Congratulations on Tim’s new job! Try not be too sad about your move- remember from the East Coast to Europe it is only a ~ 6-9 hrs flight… far away is California again? What I realized over the years as an expat (New Zealand, London (UK) and the US) is that it’s not so much about where you actually live but where your loved ones are. In the end, Boston, Berlin or London…. they are all the same to me (and I love them all for different reasons) what really counts is enjoying every single moment of it and realizing how lucky one can be to be able to experience so many cities and countries! In fact, that is one of the main reasons why I decided on a career in science: it gives one the opportunity to move to and experience so many different places and meet people from all over the world…would you have asked me 10 years ago…I could have never imaged that I would ever work in a Nobel Laureate’s lab with labmates from Spain, Japan and Greece, that my best friend here is from China and most importantly that half of my family is American and that our little girl will probably be more fluent in American English than in German….so what’s going to happen in the next 10 years? Maybe we’ll all move to New Zealand or…or…or…at some point! So what I realized is that life is a journey and it does not matter so much on the country you live in- more what you make out of it. Enjoy your last weeks/months in Europe!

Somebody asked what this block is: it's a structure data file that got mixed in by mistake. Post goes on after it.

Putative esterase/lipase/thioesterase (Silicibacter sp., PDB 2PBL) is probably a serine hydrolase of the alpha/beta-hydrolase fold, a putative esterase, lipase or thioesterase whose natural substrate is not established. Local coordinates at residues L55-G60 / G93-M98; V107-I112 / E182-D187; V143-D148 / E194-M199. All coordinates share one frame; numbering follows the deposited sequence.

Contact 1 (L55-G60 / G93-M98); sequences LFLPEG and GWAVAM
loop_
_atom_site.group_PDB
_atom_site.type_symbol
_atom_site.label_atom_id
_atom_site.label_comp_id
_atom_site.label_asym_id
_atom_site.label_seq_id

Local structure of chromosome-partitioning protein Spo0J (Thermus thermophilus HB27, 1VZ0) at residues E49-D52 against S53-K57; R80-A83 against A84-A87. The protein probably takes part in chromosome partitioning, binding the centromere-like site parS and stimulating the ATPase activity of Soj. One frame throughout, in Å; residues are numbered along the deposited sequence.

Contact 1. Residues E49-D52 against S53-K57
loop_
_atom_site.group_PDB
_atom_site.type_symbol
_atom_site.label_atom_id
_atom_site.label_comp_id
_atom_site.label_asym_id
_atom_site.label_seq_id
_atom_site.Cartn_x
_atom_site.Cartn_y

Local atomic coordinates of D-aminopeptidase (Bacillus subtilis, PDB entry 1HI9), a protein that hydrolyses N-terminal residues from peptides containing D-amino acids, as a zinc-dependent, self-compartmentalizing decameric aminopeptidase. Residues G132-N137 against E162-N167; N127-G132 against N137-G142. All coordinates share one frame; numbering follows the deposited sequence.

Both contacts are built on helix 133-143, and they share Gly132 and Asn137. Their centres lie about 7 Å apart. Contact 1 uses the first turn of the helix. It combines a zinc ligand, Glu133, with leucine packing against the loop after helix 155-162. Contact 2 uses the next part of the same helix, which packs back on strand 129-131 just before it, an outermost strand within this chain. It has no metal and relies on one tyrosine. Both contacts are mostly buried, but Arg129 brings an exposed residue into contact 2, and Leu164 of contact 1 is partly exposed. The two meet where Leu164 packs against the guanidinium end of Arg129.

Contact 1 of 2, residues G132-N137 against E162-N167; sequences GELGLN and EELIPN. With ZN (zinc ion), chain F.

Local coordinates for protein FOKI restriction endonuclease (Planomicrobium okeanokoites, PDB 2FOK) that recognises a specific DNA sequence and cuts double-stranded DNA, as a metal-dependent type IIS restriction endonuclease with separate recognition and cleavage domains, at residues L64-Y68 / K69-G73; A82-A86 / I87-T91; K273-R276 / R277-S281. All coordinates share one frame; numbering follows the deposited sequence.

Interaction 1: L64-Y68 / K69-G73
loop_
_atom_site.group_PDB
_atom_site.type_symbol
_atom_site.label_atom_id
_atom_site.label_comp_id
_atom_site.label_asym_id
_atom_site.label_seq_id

3. Congratulations to both of you. I realize this is, like so much of life, bittersweet. The good news, from Boston you are but a short flight away. (And I am hoping expat life does not age you!!)…. julie

  4. Alice

    Just found your blog, and thank you for this post. We visited the Netherlands for the first time last week, and just a few hours ago, my husband accepted a 2nd postdoc position in Leiden! I am very excited for the adventure but scared too! It will be a big adjustment, especially since we also have an almost 3-year-old. It’s good to hear from others who have enjoyed the experience!

    • unquiettime

      Hi Alice! I’m glad the blog was encouraging. We have had a wonderful experience here, and a postdoc was a great opportunity to live abroad for a few years. I hope your transition is smooth! Let me know if we can give any advice!

  5. Kent Morsch

    So glad you got to have that ex-pat experience and that you were willing to share it via blog. Laurel and I have loved our vicarious experience through your eyes and words and will miss it, too.

    On the plus side, I hope we will see you back in the Grace orchestra soon. It will be great to have you back.

  6. We moved to and lived in Buenos Aires Argentina, ( because we wanted to) for 6 years. Everything about it was wonderful and while things were happening at “home”, and we were missing people … it was still very hard to pack up and move back to the US. I would have been happy to be living there and visiting here but that was not meant to be. And I guess it worked out for the best as something sad happened when we returned home and it worked out better to be back in the US than alone in Argentina.
    If you can always go back for visits, it is much easier to leave ..If you have your love with you, you can live anywhere, really.
    I will keep reading and enjoying your blog .. we moved to NY state, very close to Egremont, Ma 🙂 We are practically neighbors lol

    • unquiettime

      Candice, thank you so much for the note… I understand your feelings about it being hard to pack up and go back, even though important things are happening there, things you want or need to be present for. I hope NY is treating you well! 🙂